Those 5,000 people on my email list were opt-ins but they weren’t leads. (And some of them weren’t even active — as in, opening and clicking on my emails.)

I ran a smart content marketing campaign and got something like 750 people to sign up for a webinar. I killed the webinar and made some sales. I kept going, I sent emails, I followed up.

I worked my TAIL OFF and only sold about 30 spots.

And I was devastated because I didn’t hit my goal.

What I realized in the post-mortem was that I actually converted at around 4% — better than industry standard! — for the number of actual leads I had, that is, the number of people who raised their proverbial hand and said they were interested in what I had to say by signing up for the webinar.

Put your focus where it counts

The point of me telling you all this is that if you want your next launch to be successful, you have to focus on the things that will actually determine your success.

  • Yes, of course, you need to create the product… but maybe you don’t have to do that until after it’s sold.
  • Yes, you need a good sales page… but even the best sales page is only going to convert, on average, 1–3% of the people who see it.
  • Yes, you might need a webinar program to deliver your message… but even the slickest, most expensive webinar program isn’t going to help you sell if no one shows up to watch.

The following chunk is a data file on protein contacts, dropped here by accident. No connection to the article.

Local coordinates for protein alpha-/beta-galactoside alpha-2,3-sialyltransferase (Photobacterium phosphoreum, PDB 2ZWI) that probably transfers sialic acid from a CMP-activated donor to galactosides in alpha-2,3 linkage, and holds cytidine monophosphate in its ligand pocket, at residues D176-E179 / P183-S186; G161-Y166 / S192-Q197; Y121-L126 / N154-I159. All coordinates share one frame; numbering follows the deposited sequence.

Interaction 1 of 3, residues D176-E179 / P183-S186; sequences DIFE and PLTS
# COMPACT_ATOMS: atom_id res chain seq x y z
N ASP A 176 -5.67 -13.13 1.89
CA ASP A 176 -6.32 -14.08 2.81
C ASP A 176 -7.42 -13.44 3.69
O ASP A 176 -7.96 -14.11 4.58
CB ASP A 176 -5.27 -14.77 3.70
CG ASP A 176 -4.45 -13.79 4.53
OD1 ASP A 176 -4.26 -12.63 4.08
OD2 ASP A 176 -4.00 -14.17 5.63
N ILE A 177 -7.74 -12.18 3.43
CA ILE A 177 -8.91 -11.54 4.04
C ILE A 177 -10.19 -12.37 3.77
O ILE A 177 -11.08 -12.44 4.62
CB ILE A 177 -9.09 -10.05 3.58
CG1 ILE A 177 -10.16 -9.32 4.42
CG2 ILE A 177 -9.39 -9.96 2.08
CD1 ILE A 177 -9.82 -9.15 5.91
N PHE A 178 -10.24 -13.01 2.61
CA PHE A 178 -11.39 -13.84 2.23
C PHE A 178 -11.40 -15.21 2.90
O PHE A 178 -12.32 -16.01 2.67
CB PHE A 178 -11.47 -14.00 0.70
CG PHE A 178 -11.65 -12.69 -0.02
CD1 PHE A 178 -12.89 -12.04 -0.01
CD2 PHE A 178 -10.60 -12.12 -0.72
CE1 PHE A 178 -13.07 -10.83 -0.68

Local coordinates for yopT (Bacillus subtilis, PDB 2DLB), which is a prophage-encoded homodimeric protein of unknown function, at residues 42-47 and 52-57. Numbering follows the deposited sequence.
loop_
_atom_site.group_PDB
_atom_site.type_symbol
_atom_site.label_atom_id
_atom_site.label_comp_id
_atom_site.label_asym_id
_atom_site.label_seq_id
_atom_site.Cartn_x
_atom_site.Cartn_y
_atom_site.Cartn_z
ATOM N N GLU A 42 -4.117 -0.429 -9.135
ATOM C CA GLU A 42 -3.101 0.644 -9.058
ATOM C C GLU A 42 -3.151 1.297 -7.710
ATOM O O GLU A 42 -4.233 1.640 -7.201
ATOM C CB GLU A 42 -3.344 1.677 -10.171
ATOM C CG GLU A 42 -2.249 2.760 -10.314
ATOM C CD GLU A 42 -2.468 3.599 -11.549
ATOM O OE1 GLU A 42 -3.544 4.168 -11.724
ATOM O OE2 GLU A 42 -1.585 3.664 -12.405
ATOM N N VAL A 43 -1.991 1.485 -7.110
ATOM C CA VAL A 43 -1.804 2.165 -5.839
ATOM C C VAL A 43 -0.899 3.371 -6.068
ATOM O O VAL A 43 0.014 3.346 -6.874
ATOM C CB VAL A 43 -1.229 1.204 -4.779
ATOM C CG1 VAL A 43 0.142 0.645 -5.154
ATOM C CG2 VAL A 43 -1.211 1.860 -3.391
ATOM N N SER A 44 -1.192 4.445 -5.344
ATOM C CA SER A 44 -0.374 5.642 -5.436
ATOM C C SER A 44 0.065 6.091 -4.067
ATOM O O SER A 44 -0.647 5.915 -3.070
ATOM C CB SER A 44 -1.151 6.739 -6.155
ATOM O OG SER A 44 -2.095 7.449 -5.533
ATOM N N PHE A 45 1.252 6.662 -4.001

For most people, the single most important thing you can focus on before and during your launch is growing your pool of real, actual leads — not just opt-ins.

And a strong and comprehensive content marketing strategy is the best way to ensure that you can get them! That’s why, when I do Strategy Sessions with clients, we do the math, back it up, and make sure that their goals are both reasonable and achievable.

In truth, I’ve yet to see a goal that’s totally out of the realm of possibility; the only issue tends to be whether the business owner is willing and able to do what it takes to reach it.

And I think knowing is much more valuable than just blogging out into the void and hoping, don’t you?